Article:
Tonight, Down, the metal super-group featuring current and ex-members of Pantera, Corrosion Of Conformity, Crowbar, Goatwhore and EyeHateGod played their home town of New Orleans, in front of a rambunctious audience. Although, with the world being in the state that it is, we weren’t able to attend in person, but were privy to a pretty nifty live stream of the whole affair – which is cool, because it means our bar tab was far less than it would have been had we been in Nola!
There’s something to be said, about catching a live show from the comfort of your own couch, in your living room, with a fridge heavily stocked with beer – and no line-up for the bathroom, either. Truth be told though, I’d trade it in for a chance to stand shoulder to shoulder with a bunch of sweating, stinking strangers – one of whom is sure to spill my beer all over me. It always happens. That social interaction can’t be beat. That choice between ear plugs and hearing loss, how I miss that. Still though, this streaming thing is pretty innovative too! A hell of a lot cheaper than a flight to Louisiana as well!
Amusingly enough, there is something that both live streams and live shows have in common. Yep – delays. For whatever reason, shows, especially in the world of punk or metal, never start on time. Part of the package, I suppose. This time, according to one Philip H. Anselmo, esquire, the delay was the result of rust. Show rust. Venue rust. Just, rust. See, the whole music world was paused for all this time, and is only now getting back to where it was, or at least some semblance of that, and there is rust. It’s normal. It’s all good. What’s an extra half hour before a gig anyway?
Opening the gig, was stand-up comedian Dave Hill. Hill has been around some time now, and starred in television shows some of you may have heard of. Unbreakable Kimmy Schmidt, The Tick, Inside Amy Schumer, Full Frontal with Samantha Bee, that sort of thing. Some of you may have seen these shows – I sure as shit haven’t. So, this was my first encounter with the man, and let me tell you, if this is any example of this man’s material – I’ve missed nothing. Nothing, at all.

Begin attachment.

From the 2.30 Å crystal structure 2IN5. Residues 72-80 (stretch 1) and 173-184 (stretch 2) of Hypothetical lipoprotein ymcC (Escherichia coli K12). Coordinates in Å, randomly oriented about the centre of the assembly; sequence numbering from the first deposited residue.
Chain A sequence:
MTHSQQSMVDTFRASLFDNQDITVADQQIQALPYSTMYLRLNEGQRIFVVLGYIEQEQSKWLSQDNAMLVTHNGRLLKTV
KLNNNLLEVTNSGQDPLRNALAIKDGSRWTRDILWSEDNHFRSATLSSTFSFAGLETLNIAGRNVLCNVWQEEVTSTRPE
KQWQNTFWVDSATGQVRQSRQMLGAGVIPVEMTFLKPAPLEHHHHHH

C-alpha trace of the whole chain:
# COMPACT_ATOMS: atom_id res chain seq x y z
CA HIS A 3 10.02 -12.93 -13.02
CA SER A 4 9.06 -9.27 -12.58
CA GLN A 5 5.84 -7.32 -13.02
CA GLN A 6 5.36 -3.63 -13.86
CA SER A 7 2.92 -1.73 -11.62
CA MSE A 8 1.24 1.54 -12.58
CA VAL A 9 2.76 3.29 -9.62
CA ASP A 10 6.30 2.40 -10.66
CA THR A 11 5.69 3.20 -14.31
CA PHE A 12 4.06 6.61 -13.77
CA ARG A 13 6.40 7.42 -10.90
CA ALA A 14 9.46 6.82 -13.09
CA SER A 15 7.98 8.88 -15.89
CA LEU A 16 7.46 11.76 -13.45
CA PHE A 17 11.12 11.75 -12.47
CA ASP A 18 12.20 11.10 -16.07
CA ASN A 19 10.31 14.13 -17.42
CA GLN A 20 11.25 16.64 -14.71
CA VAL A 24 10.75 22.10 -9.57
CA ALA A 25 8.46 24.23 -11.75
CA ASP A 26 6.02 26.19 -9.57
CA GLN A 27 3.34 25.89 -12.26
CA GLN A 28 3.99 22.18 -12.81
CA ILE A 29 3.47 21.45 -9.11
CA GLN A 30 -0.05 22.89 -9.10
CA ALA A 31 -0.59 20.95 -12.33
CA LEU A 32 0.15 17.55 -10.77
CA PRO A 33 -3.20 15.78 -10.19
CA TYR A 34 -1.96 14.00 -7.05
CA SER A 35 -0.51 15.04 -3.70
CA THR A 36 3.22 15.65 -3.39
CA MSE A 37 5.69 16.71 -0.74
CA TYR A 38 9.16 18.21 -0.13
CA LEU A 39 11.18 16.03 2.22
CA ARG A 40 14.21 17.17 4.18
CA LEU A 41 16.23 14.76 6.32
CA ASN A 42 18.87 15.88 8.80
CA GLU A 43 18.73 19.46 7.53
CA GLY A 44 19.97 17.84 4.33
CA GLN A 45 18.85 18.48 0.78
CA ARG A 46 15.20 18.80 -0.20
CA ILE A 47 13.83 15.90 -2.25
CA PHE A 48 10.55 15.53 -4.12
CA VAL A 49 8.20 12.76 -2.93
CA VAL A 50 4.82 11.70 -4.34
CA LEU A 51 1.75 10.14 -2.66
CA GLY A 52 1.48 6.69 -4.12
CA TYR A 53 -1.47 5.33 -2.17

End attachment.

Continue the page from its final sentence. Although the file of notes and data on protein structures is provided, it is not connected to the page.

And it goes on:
Hill starts off with a banged up old guitar, that looks like something Corrosion Of Conformity would play, butchered Mother by Danzig, then Carry On My Wayward Son, by Kansas, before the crowd starts yelling for Free Bird, you know, by Leonard Skynard. Then the stand-up started. The crowd was silent for the majority of his act, if not all of it. There were very few laughs at all and the whole thing felt odd. Why would you have a bad comedian opening for a super-group metal band like Down?! Ah well, what can you do? Sit and suffer though it. I don’t like to talk badly of anyone, but as a reviewer, it is my job to announce that this guy was terrible.
Not a laugh to be heard from the audience who suffered a lengthy delay, then this. Surely, New Orleans has up and coming bands that deserve this slot. Surely. Throughout Hill’s schtick, attempting to poke fun at random things, like masturbation, and shit like that, The Fillmore was silent as if filmed in front of an empty room. Taking a pot-shot at the New Orleans Saints, in Nola? Idiocy of that ilk. I might have felt embarrassed for the guy had I not fallen asleep from sheer boredom.
In fact, the only cheer he received, was when he announce the Down band, were up next. Pitiful.
The main feature on this night, is the mighty super-group known as Down, playing to their home crowd, at The Filmore, in New Orleans. Just to be a part of this, feels special. Not only is this a return to the stage for Down, after a lengthy absence due to this pandemic, but the boys are going to be playing their incredible debut record, Nola, in it’s entirety. That, on its own merit, is reason enough to be checking out this show tonight.